Since the seminal works by Brodmann and contemporaries, it is well-known that different brain regions exhibit unique cytoarchitectonic and myeloarchitectonic features. Transferring the approach of classifying brain tissues - and other tissues - based on their intrinsic features to the realm of magnetic resonance (MR) is a longstanding endeavor. In the 1990s, atlas-based segmentation replaced earlier multi-spectral classification approaches because of the large overlap between the class distributions. Here, we explored the feasibility of performing global brain classification based on intrinsic MR features, and used several technological advances: ultra-high field MRI, q-space trajectory diffusion imaging revealing voxel-intrinsic diffusion properties, chemical exchange saturation transfer and semi-solid magnetization transfer imaging as a marker of myelination and neurochemistry, and current neural network architectures to analyze the data. In particular, we used the raw image data as well to increase the number of input features. We found that a global brain classification of roughly 97 brain regions was feasible with gross classification accuracy of 60%; and that mapping from voxel-intrinsic MR data to the brain region to which the data belongs is possible. This indicates the presence of unique MR signals of different brain regions, similar to their cytoarchitectonic and myeloarchitectonic fingerprints.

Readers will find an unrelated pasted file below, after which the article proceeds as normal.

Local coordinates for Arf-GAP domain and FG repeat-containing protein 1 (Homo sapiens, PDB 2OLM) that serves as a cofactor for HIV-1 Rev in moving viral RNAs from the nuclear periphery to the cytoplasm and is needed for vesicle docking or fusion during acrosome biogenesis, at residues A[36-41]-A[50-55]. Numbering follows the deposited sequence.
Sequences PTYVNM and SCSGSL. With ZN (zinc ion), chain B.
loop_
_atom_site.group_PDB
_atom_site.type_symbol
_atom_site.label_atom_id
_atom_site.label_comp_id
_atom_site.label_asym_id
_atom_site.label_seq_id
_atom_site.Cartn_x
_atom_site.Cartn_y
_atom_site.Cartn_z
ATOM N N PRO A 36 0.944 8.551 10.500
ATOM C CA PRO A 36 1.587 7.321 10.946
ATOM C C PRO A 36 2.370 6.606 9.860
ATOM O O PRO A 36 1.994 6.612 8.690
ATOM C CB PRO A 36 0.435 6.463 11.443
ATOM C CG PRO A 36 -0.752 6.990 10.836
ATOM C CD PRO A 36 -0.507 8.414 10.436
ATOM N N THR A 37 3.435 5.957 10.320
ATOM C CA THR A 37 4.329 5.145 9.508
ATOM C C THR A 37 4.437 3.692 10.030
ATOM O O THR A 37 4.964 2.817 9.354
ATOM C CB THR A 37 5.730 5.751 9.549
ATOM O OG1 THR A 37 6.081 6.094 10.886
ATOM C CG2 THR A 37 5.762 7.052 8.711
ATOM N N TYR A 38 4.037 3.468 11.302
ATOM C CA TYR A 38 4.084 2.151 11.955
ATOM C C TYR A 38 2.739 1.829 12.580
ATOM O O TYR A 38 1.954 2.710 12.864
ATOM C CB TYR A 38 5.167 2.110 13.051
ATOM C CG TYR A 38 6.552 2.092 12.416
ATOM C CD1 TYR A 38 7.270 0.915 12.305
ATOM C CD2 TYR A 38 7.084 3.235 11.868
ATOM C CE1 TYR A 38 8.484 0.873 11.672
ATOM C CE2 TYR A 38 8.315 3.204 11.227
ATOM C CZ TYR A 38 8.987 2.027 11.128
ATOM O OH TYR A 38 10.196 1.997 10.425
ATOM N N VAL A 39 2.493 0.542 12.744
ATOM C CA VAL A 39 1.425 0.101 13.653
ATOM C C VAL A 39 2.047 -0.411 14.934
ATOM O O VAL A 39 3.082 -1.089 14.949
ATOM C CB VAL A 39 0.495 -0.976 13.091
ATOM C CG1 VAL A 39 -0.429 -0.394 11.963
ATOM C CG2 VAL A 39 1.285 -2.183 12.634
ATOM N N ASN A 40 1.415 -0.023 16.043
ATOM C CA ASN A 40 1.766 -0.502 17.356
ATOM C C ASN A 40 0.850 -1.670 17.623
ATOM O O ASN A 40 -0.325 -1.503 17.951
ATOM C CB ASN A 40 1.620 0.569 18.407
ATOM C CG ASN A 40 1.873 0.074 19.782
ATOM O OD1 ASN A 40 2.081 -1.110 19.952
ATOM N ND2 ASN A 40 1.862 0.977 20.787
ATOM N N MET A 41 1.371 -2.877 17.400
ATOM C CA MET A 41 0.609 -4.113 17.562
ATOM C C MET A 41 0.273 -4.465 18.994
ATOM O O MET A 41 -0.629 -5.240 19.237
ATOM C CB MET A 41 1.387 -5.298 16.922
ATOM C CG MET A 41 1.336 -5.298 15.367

Keywords: Brain; Data Analysis; High-Field Imaging; MRI; Machine Learning; Segmentation.
Copyright © 2021. Published by Elsevier Inc.